Other nominated films in which Finale played a role include: Big Hero 6, How to Train Your Dragon 2, Nightcrawler, Maleficent, X-Men: Days of Future Past, The Hobbit: The Battle of the Five Armies, Gone Girl and The Lego Movie.

Do you enjoy prognosticating the Academy’s picks? I’ll give a free Finale T-shirt to whoever does the best job of predicting the winners of the following eight categories: Best Picture, Actor in a Leading Role, Actress in a Leading Role, Actor in a Supporting Role, Actress in a Supporting Role, Animated Feature Film, Music: Original Score and Music: Original Song.

To play, submit your list of winners as a comment to this post before midnight (Mountain Time) on 2/21/2015 (limit one entry per person, please). Good luck!

Photo Credit: Juan Camilo Bernal / Shutterstock.com

Robert Piéchaud and November 2.0



Robert crop 625Photo by Alejandro Guerrero

Parisian Robert Piéchaud really is a Renaissance man. Among his many and varied interests he’s a composer, a performer, and a veteran Finale software engineer, having created Human Playback, FinaleScript, Score Merger, the Medieval plug-in, and more. Clearly a proper interview on the Finale Blog is long overdue.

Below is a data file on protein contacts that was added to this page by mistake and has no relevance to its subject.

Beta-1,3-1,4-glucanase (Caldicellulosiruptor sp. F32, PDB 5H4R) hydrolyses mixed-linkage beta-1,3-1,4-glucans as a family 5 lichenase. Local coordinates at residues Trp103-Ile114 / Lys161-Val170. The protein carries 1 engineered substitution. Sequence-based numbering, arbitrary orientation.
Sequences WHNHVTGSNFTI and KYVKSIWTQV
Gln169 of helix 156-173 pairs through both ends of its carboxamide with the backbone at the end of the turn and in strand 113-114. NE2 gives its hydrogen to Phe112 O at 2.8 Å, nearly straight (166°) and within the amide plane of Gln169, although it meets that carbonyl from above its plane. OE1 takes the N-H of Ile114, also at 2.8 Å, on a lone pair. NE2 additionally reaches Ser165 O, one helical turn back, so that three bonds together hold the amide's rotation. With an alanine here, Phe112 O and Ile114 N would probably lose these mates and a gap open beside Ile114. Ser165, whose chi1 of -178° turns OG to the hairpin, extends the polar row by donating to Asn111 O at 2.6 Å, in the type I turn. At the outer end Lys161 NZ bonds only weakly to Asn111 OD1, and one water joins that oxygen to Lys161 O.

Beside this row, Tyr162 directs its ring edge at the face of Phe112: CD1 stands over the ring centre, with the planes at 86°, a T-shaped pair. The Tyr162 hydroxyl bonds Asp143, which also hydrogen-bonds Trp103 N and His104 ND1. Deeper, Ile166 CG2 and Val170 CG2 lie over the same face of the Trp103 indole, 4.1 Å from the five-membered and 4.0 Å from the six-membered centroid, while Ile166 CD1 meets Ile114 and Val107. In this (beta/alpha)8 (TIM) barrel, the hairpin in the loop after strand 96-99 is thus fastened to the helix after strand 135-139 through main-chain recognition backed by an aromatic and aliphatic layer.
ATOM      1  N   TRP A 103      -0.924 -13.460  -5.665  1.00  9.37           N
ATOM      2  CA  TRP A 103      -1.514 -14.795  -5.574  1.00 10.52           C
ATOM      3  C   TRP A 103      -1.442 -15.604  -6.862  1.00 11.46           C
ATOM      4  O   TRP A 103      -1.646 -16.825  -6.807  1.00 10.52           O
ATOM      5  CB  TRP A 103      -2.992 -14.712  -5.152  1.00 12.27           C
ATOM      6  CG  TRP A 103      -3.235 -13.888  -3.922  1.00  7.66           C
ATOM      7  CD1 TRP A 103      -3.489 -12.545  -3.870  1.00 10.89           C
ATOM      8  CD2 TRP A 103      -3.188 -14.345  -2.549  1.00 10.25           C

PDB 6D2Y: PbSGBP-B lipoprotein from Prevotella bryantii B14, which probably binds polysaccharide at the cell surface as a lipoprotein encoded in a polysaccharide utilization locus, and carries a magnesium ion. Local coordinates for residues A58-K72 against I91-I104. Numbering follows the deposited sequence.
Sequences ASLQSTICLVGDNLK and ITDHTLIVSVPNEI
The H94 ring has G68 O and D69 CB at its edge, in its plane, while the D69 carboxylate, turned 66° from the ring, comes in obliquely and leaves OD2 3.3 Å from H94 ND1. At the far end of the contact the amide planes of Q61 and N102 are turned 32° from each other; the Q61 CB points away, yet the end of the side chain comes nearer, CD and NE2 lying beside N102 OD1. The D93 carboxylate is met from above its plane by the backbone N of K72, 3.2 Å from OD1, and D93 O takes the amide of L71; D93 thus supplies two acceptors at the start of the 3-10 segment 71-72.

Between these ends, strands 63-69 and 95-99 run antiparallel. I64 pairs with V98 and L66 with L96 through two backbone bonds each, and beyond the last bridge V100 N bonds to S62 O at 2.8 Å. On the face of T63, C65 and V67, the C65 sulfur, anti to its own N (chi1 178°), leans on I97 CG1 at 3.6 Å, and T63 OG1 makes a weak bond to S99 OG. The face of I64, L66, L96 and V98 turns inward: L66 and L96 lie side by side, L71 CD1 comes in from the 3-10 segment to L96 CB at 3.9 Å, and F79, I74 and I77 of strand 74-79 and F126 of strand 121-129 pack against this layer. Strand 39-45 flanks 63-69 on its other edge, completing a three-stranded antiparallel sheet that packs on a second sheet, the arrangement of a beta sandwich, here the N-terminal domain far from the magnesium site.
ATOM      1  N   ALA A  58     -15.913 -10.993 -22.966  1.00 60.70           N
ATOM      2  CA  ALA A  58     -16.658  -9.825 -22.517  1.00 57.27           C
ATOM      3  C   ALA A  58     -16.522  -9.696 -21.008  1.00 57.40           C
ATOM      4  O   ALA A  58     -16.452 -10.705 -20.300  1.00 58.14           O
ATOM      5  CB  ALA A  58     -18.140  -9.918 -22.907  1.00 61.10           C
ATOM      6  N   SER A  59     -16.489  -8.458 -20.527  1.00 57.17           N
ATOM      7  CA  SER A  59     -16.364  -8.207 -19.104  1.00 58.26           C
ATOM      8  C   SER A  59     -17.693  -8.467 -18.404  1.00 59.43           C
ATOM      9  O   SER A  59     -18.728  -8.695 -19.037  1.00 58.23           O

Recently Robert has returned his attention to music font design and today has released a greatly improved and expanded version of his beautiful font, November 2.0. So for today, we’ll limit our conversation to font matters.

Scott Yoho: Can you give us some background on the origin of the November music font?

Robert Piéchaud: November goes back to November 1998. I had decided to go to London for a couple of months to work with an engraver named Paul Ewers. In addition to engraving, I discovered something that piqued my interest even more: music font design. So I switched from engraving to font work – Paul was fine with that – and began reading scores and scanning them so that I could magnify the glyphs and examine them, enlarge them and print them out at as many as fifty times their size. I played with glyphs all day long!